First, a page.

There are two requirements for a strategy which uses pastiche. First, it must include a method for copying. The copy is not exact: resemblance is valued over replication; it is enough for the copy to “look like” the original, aspects like performance and (to some degree) context are ignored. This copying can be literal, that is, taken directly from a physical object or it can be a method of borrowing from other forms of architectural representation. Existing and historical drawings of the building on the site will be used to compose a final product. Secondly, the approach must involve a process which allows for inexpensive recycling or reorganizing of its pieces, forms, or materials. Although some pieces of the renovation will be assumed to be “permanent” (lasting longer than five years) most interior and decorative construction will be assumed to last only a few months. By organizing the design with shortened timelines in mind, formal allowances for similarly short lived aesthetic interventions can be made. For example, “Grand Opening” a retail experiment that opened in Manhattan as this thesis was being written is 400 sq ft space that is redesigned by a different set of designers every three months. The redesigns are, admittedly, mostly graphic in nature, but a greater level of formal experimentation is permitted than in other constructions. Another example is Islington Square in Manchester, England, a low income housing complex currently being designed F.A.T. Architects in London, which pastiches Victorian gables with working class brick homes into oversized facades. (see picture) Winning the competition through a panel of judges that included future residents shows that this type of aesthetic experimentation could be valuable not only to architects but also something that clients might actually desire. Humor and wit (not so much the overused irony) that derive from cultural and historical references can enter back into the architectural language.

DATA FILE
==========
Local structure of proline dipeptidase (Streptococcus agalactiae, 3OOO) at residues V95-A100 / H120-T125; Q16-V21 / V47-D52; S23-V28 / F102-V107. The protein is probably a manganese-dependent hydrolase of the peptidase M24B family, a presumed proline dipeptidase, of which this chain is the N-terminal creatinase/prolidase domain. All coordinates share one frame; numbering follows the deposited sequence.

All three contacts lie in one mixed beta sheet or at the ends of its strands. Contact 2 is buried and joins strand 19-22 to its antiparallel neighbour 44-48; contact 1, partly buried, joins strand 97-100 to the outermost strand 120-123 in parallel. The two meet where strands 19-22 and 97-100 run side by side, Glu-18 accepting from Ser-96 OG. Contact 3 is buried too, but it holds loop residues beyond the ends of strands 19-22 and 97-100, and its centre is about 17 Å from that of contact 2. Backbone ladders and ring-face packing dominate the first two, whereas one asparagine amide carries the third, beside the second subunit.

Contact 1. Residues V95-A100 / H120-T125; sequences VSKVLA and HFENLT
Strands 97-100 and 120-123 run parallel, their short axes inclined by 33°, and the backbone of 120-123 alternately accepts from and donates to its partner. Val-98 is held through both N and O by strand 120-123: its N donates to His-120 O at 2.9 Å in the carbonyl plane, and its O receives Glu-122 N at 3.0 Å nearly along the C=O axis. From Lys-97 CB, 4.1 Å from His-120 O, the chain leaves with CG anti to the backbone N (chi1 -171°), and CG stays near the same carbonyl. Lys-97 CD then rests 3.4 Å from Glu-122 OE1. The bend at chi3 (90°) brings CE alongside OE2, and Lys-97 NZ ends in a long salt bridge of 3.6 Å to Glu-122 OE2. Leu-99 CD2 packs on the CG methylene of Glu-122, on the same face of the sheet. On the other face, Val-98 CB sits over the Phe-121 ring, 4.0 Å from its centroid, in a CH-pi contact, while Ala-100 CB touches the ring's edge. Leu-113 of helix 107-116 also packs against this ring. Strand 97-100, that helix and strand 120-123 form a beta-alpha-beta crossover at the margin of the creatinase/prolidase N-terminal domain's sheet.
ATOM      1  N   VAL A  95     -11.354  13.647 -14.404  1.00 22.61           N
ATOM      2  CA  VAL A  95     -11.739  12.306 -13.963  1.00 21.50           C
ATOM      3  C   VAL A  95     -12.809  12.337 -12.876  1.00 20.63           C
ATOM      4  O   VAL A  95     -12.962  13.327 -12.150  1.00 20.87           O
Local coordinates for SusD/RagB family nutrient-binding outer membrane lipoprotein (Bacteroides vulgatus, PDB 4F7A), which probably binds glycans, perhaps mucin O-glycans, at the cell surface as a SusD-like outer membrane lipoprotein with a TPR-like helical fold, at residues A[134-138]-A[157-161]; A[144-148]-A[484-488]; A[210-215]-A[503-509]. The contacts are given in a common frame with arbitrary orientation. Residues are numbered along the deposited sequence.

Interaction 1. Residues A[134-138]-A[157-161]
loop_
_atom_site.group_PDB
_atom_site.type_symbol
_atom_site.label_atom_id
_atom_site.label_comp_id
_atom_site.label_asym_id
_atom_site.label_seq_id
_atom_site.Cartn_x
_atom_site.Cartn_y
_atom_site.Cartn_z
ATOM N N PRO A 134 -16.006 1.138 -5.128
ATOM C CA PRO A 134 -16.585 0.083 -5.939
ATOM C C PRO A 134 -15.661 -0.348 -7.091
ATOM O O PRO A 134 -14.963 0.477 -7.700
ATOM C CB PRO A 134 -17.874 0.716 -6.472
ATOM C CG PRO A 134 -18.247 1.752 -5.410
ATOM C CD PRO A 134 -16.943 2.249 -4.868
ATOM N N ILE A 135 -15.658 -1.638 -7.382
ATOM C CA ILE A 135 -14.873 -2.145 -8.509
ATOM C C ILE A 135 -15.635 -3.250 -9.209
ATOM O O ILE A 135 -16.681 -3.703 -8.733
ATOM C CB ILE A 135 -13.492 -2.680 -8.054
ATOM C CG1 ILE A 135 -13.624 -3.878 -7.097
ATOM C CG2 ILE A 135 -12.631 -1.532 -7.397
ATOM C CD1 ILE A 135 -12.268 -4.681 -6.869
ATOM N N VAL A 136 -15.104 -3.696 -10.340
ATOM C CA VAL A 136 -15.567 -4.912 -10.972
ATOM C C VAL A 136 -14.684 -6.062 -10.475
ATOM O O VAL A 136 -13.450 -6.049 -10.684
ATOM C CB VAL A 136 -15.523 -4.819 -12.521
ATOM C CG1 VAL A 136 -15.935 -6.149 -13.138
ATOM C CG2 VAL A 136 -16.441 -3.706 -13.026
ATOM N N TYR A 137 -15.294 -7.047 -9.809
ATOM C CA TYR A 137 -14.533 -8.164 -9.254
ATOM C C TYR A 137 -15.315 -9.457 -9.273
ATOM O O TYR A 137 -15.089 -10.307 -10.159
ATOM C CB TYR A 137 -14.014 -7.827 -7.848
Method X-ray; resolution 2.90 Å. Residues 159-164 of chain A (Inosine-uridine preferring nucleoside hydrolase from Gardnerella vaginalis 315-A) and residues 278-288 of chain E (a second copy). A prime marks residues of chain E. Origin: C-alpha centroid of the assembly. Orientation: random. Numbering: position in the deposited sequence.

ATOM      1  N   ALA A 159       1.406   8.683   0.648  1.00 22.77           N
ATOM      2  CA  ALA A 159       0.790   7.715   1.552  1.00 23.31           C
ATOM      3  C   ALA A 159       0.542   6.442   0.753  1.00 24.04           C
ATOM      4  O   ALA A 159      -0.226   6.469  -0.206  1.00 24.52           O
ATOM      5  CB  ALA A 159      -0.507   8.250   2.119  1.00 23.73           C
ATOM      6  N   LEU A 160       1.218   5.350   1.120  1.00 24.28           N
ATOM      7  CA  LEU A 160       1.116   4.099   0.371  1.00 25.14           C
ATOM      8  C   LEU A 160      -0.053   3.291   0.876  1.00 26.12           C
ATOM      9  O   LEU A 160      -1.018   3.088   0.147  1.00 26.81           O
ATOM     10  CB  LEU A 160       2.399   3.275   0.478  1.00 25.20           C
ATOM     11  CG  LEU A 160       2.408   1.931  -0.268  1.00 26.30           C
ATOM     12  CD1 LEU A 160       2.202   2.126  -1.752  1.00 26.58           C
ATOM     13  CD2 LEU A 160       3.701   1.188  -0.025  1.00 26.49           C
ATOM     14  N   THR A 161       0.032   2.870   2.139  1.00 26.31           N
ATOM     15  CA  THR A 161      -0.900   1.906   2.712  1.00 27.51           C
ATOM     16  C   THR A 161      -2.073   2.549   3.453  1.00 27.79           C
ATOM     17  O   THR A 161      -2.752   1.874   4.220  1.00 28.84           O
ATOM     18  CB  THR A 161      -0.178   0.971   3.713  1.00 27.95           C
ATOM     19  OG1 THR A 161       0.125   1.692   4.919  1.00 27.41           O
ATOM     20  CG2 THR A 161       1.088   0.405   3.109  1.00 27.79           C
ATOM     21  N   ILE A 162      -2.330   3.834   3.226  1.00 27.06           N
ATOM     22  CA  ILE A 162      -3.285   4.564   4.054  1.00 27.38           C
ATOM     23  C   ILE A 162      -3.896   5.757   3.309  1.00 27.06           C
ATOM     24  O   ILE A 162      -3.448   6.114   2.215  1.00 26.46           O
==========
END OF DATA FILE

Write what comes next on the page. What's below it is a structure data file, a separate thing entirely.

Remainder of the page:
Islington Square Housing by FAT Architects
Applying the logic of aesthetic pastiche to architecture requires material techniques which assist mimicry, yet acknowledge their inherent transience. The aim of this tectonic scheme is to separate content from construction. For example, one should be able to copy “the look” of a gothic church without having to hire stone masons. Further, once copying and mimicry are “easy” to accomplish tectonically, architectural compositions can be generated formally by layering aesthetic references. The role of the architect is to determine which types of architectural ornament should be copied, making design a matter of selection.